One Night with a Duke by Erica Ridley
Though all the novellas in this series stand pretty well alone, I think this one is best read in conjunction with Dawn with a Duke, since it follows Jonathan McLean, the other half of the partnership behind the Fit for a Duke clothing enterprise. Arriving in Cressmouth, Jonathan is annoyed to be stranded for a few days awaiting his partner’s arrival. Exploring the town, he meets jeweller Angelica Parker, and finds himself enchanted.
I loved the fact that Angelica was a Black woman running her own business, and a skilled one at that, in the Regency era. Nor does the author shy away from pointing out that Black people were experiencing racism and discrimination at the time in England, although we don’t really see Angelica experience it directly. Jonathan is a gadfly, a man who never returns to the same town twice, but in Cressmouth he starts to realise maybe there can be something good about living in a place where everyone knows your name.
I did really enjoy this, but I think it was just too short and all wrapped up too neatly and rapidly. It was a story that justified a full book rather than a novella, because both Angelica and Jonathan had a lot of story to tell and I’m not sure it was really done justice here; it felt too rushed.
And as a hobby jeweller, I was wincing at the timeframes Angelica was apparently working in, without so much as an apprentice to help her out. You couldn’t do that today, using modern equipment, without some help. The author had the right tools and terminology, but Angelica should have had a shop assistant to handle sales and at least one apprentice to do the grunt work of cleaning and polishing anyway, with the rate of production she was apparently keeping up. Of course, said assistant and apprentice would have been thoroughly in the way of the romance, so I understand the artistic licence being taken… but perhaps just a few less pieces being made would have made it more believable to me, at least.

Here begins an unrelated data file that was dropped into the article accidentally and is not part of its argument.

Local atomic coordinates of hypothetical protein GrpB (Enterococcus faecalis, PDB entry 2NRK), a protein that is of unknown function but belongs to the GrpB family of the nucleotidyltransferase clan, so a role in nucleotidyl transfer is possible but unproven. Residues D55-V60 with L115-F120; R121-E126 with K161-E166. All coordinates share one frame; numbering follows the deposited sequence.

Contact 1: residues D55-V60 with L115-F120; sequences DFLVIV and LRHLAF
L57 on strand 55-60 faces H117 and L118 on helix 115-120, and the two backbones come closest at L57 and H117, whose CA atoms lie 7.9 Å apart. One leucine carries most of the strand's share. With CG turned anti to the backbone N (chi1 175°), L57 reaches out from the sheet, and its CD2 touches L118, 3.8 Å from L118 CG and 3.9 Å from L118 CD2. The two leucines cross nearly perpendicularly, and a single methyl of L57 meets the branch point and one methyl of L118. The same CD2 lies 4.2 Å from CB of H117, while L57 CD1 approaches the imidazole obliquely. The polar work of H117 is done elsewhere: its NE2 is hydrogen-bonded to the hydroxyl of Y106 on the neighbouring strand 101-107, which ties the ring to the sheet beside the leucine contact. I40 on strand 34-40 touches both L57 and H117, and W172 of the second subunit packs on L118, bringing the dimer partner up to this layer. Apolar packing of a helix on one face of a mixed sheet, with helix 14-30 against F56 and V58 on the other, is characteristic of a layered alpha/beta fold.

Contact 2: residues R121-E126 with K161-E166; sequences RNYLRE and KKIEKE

I’m not going to knock off a star for the jewellery thing because most people wouldn’t have a clue that it was even an issue, but I am going to take one off because I think the story was simply too rushed. It’s an enjoyable read but too much was skimmed over.
Disclaimer: I received a review copy of this title via NetGalley.